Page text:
The Monty Python team were not "unpleasant shifty people" trying to do others out of their just deserts, the High Court has heard.
Three Pythons – Eric Idle, Terry Jones and Michael Palin – sat alongside each other as their counsel, Richard Spearman, QC, said they had no animus towards film producer Mark Forstater.
"These are not unpleasant shifty people trying to do people out of their just deserts.
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"They reckoned, and they were right, that he had already got a pretty good deal and here he was, coming back for more, which they weren't prepared to give."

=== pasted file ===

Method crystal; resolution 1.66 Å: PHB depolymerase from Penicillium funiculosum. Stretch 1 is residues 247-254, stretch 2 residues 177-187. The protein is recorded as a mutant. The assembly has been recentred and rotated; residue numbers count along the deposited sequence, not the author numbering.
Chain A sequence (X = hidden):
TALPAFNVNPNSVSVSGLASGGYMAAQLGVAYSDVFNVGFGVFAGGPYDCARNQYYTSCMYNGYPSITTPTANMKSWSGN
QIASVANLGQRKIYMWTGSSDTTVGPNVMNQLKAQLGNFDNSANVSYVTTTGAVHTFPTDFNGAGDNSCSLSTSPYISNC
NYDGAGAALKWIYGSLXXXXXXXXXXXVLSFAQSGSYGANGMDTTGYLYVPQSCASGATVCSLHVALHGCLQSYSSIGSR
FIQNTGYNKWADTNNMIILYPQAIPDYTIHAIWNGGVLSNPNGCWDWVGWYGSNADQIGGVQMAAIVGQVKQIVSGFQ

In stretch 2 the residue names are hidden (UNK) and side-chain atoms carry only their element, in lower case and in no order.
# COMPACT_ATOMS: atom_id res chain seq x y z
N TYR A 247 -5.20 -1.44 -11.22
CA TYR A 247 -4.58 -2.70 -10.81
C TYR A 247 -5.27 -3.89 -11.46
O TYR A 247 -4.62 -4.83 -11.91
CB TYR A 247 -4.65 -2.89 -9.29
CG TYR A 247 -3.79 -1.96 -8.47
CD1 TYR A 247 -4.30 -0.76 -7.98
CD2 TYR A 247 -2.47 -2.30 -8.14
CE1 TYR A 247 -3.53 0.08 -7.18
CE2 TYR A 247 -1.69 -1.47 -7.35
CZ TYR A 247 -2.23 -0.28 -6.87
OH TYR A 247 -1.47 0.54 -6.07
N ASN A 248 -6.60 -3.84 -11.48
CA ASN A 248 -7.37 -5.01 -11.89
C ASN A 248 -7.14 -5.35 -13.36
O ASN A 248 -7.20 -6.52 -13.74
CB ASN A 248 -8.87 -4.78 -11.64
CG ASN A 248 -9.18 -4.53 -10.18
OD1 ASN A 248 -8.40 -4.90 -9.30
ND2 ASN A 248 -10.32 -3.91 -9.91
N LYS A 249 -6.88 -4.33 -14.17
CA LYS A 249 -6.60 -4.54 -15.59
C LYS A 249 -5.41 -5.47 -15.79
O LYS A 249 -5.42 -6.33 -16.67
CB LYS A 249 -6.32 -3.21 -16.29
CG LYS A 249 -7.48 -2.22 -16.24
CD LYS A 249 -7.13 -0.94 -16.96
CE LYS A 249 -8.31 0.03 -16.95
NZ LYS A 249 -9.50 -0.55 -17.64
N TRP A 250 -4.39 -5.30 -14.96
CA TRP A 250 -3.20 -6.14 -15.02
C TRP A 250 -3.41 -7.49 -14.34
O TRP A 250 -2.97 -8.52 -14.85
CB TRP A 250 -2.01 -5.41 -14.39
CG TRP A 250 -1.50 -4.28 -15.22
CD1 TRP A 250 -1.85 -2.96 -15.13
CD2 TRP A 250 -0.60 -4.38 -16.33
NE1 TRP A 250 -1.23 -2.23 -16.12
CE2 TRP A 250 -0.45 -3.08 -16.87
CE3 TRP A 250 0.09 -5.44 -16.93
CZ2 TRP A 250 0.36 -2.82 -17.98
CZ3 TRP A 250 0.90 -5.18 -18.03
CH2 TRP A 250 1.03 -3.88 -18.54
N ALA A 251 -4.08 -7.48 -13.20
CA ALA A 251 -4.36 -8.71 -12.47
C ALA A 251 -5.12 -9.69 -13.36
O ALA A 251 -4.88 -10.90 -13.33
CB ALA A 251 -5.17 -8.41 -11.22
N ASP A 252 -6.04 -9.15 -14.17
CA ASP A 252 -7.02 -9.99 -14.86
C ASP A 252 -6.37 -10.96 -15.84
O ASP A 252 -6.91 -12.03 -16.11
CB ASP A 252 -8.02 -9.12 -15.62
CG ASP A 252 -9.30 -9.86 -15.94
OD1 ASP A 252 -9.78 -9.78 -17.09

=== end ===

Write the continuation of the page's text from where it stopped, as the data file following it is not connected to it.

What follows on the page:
Mr Forstater, who produced Monty Python And The Holy Grail, wants an equal share with the five surviving Pythons in profits from spin-offs of the 1975 classic film – especially the hit live musical Spamalot.
Mr Justice Norris has been told that it was the worldwide commercial success of Spamalot that appeared to have led to a cut, in 2005, in the size of Mr Forstater's share of the profits from Grail spin-off merchandising, which he had enjoyed for almost 30 years.
Counsel Tom Weisselberg said the film producer was entitled under an agreement in 1974 to equal treatment with the Pythons – but the Pythons said they could not recollect any agreement. The case continues.